Taking a couple of pairs of waterproof trousers will be invaluable and putting a pair on over your base layers before heading off on zodiac trips and onshore activities will become like second nature to you whilst on your trip.
You will thank me when you’re able sit down on the snowy ground taking in your surroundings and some inquisitive penguins whilst keeping dry and warm!
Make sure they have zips (and probably Velcro fastening as well) to allow you to put them on and take them off whilst you have big boots on.
When it comes to socks, pack as many as you can! During your time in the Antarctic you will be wearing two pairs at a time – the first pair being thin and ideally made of polypropylene. The second pair will be worn on top – thick and woollen is recommended. The combination of the two layers should keep your feet nice and warm. Dry feet make for a happy explorer!
Most expedition companies will provide you with a pair of rubber waterproof boots for use during your trip – if you are not sure if yours does provide them please ask your trusty travel consultant who will advise you! These boots will be worn on every zodiac outing and will form a vital piece of your Antarctic kit.
If you have to purchase your own pair make sure they are rubber, mid calf or higher in height, that they have a non-skid sole and most important completely waterproof.
This pair of boots will become your best friend on this trip so invest in a proper pair and you will not look back.
Apart from your numerous layers don’t forget to pack some jeans and comfortable tops for your time spent onboard the ship. There will be times you will be looking forward to escaping your waterproof trousers and thermals so pack your normal everyday clothes so you can relax in comfort.
A pair of light slip on shoes are a great thing to pack to wear around the ship; your feet will welcome the change from the rubber waterproof boots which practical as they are don’t exactly let your feet breathe!
Dining on most vessels is a casual experience so don’t worry about taking your ballgown. However, on the last night some people like to dress a little more formally for dinner, a smart casual outfit will suffice but the rule is that you should always wear what you feel comfortable in.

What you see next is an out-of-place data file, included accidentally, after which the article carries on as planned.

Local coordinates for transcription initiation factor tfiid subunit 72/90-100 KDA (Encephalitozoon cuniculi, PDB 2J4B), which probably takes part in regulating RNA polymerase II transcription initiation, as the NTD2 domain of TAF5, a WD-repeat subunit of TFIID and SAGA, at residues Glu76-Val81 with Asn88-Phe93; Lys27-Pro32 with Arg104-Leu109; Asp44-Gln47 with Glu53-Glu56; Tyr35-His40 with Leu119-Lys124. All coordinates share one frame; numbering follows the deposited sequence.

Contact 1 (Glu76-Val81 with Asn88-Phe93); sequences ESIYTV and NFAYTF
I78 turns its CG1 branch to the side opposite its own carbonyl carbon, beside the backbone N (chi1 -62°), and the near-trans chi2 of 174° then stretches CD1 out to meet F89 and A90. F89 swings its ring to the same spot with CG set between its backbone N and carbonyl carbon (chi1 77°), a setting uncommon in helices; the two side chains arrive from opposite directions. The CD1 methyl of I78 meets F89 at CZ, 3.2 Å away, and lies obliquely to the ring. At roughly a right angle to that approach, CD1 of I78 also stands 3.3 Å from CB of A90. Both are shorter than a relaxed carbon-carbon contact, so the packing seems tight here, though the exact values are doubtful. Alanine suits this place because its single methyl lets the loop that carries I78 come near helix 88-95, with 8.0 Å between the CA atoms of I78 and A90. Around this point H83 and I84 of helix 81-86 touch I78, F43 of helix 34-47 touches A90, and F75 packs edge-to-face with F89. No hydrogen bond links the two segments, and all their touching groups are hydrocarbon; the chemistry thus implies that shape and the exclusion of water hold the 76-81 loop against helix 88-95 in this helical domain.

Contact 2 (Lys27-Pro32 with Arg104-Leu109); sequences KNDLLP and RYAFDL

Now you have all these items of clothing, you need a bag or case to pack them into. The most popular luggage is the large wheeled duffel bags or a large backpack – if you can find a weather resistant or waterproof one even better.
You will need a day pack as well which will come with you on your zodiac trips, it will serve as a home for your camera, spare pair of socks, snacks, an extra pair of gloves, a spare camera battery and memory card. Nothing too heavy but some essentials will you will want with you whilst being off the ship exploring.
A spray proof bag is another good thing to remember; you can store your camera in it to protect it from the spray whilst travelling in the zodiacs.
Salt water and cameras do not mix so use the spray proof bag and place that in the day pack; you will need that camera working during your time in the Antarctic so look after it the best you can.
Now that we’ve run through clothing let’s move on to the other components of your suitcase.
As you will be setting off to a place of absolute natural beauty, a camera is a must.
Now I am no professional photographer but I do have a keen interest so this is definitely a time to improve my skills. I’ve packed a trusty DSLR Canon camera with a selection of lenses – a wide angle for capturing those amazing scenic shots and a couple which will be good for capturing animals in the distance.
Your interest and your level of photography will depend on what camera you take with you but even a simple point and click will be enough so don’t worry about having to shell out for an all singing, all dancing model. The scenery and wildlife will be so incredible that it will make your job as a photographer very easy indeed.
I would suggest making sure you are competent enough with the basic functions of your camera whether in still or video mode – the last thing you want to do is miss a shot due to messing about trying to set the camera up.
A tripod is recommended to keep shaky hands to a minimum – these are very lightweight and fold up nicely so it is a good investment for a trip like this.
If there is one very important piece of advice I would give it would be make sure you have a few spare batteries and memory cards – the cold saps the energy from batteries so much quicker than you will be used to. Keep batteries charged up and take a spare battery and memory card out with you on the Zodiac trips.
Money, money, money
Another question is what money do you take for your Antarctic trip?
Most of the components of your trip are included in the overall cost which you will have paid before you leave. Some vessels include alcohol and soft drinks during the voyage, others don’t so make sure you know which category you fall into.